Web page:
There are also two other data types for the PIC clause. One is the alphanumeric, which is essentially a string that can hold any character. It’s expressed as: PIC X. Yes, this will have one character. Or if you have PIC XXX or PIC X(3), it will hold three characters.

You can then use an edited field for an alphanumeric. Here’s an example for a phone number:

XXXBXXXBXXXX

The B represents a blank.

Finally, there is the alphabetic data type. It only allows for uppercase and lower case for the characters of A through Z. An example of this would be PIC A(10). Although, for the most part, COBOL programmers do not use alphabetic data types; instead, they would code with the alphanumeric. But you still may see some alphabetics when updating older code.

No doubt, there is quite a lot when it comes to PIC clauses. So it is probably a good idea to provide some more examples, as seen in Figure 2-2, to get a sense of the differences and how to use them.

An image
Figure 2-2. Examples of how to use PIC clauses.

In the second row, there is the name Tom, which has all letters. This is why we used an alphanumeric. We also set the length at 3. But when it comes to names, it is often a good idea to allow for more space for longer ones.

The new row has an address. Even though there are numbers, there are also characters. This is why we will use an alphanumeric.

As for the next row, the hyphens are characters. Thus, we again will use an alphanumeric and the size will be 12 to accommodate the size of a phone number.

The last two rows have numbers but there are different types. The first is an integer, which is why we will use PIC 9(4). The second one, though, has a decimal and we will use the V for the implied decimal.

Usage Clause: This will specify the kind of data to be stored. If you omit this, the default is DISPLAY (this is also known as ZONED-DECIMAL DATA). As the name implies, this is for when you want to print the data.

The PACKED-DECIMAL, on the other hand, is for when you want the data used for math purposes. Granted, the DISPLAY can do this as well but the computer will need to do a translation, which will take more time and resources.

For older IBM systems, there is a different naming convention. A COMP-3 is the same as PACKED-DECIMAL. There is also COMP-4, which is for BINARY. This is used for indexing of data and is usually not good for math, because there could be rounding differences. Let’s face it, when it comes to business transactions, every penny matters. This is why that – when it comes to math for COBOL—it’s usually best to stick with PACKED-DECIMAL.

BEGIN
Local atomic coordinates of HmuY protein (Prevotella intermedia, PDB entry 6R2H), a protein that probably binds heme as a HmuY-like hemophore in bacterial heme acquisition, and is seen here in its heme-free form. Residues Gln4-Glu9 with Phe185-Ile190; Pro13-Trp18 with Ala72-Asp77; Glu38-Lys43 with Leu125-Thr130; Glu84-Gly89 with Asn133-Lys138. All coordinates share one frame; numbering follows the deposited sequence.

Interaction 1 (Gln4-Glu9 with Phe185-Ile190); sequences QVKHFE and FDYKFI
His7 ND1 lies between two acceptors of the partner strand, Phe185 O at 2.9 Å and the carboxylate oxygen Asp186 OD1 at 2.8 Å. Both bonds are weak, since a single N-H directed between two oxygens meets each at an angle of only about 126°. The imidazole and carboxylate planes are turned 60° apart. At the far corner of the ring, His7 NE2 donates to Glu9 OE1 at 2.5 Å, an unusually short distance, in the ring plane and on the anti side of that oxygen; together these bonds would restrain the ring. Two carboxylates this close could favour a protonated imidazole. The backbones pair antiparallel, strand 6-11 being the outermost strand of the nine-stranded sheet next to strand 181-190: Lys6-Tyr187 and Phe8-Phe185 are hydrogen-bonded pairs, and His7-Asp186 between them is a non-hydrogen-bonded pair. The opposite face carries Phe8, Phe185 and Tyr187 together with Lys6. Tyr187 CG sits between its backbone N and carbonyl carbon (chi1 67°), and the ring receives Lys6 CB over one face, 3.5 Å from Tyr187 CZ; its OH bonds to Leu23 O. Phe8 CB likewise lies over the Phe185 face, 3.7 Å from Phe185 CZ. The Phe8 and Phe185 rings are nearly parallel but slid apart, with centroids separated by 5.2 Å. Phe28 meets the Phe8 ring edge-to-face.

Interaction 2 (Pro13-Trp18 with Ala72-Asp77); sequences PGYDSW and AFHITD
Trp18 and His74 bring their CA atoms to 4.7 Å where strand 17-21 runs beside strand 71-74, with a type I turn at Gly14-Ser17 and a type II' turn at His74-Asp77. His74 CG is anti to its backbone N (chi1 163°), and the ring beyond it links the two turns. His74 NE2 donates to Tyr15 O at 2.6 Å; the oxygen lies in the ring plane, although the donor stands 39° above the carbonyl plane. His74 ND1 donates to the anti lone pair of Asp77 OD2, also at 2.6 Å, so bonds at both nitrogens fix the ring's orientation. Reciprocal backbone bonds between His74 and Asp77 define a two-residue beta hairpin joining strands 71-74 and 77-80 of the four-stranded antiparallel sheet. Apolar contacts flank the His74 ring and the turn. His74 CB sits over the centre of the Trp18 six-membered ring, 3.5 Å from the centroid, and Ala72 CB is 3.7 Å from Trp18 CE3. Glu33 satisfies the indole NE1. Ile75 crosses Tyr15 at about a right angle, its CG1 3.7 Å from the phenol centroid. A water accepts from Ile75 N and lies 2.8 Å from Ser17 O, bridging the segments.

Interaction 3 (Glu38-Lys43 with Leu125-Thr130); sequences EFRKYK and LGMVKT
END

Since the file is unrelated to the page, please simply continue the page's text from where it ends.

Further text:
VALUE: This is optional. But if you decide to use it, the VALUE clause will set the initial value. In the example above, we did this by setting the INVOICE-NUMBER to 0.

You can use the VALUE clause for an alphanumeric as well. Here’s an example:

01 FIRST-NAME	PIC X(20) 	VALUE Jane.

Notice we do not use PACKED-DECIMAL. This is because this is only for numerics.

The Data Group

Data in business is often put into groups. For example, you may have a customer record, which will have the name, address, phone number, credit card and so on.

With COBOL, the language has the ability to group data and this is done by using level numbers.

DATA DIVISION.
WORKING-STORAGE SECTION.
01 CUSTOMER-RECORD.
  05  CUSTOMER-NUMBER   PIC 9(5).
  05  CUSTOMER-NAME     PIC X(20).
  05  CUSTOMER-ADDRESS  PIC X(50).

You will notice that the CUSTOMER-RECORD does not have a PIC. It’s because it is a group description, not a variable. But you can still use it to do interesting things. You can set everything to blank characters with:

MOVE SPACES to CUSTOMER-RECORD.

Or you can have your own character:

MOVE * TO CUSTOMER-RECORD

Then how to change the value of the fields in the group? We can do the following

MOVE 111 TO CUSTOMER-NUMBER

Or this:

MOVE 125 MAPLE AVENEU, LOS ANAGELES, CA TO CUSTOMER-ADDRESS

You can also use MOVE to create a Customer Record by using one line. This would be:

MOVE 12345Jane Smith         100 Main Street TO CUSTOMER-RECORD.

You can get more granular when using groups. Here we provide more detail for the CUSTOMER-NAME:

01 CUSTOMER-RECORD.
  05  CUSTOMER-NUMBER PIC 9(5).
  05  CUSTOMER-NAME.
		  10 FIRST-NAME PIC X(10).
		  10 LAST-NAME PIC X(10).
  05  CUSTOMER-ADDRESS PIC X(50).

Special Level Numbers

COBOL has various special level numbers. Although, two of them – which include 66 and 77 – are rarely used. Instead, the one that still has relevance is 88. It is actually fairly unique for computer languages, as it allows you to streamline the use of conditions in your code.

To understand this, let’s take an example. Suppose we have a customer base that has different levels of subscriptions: Free, Premium and Enterprise.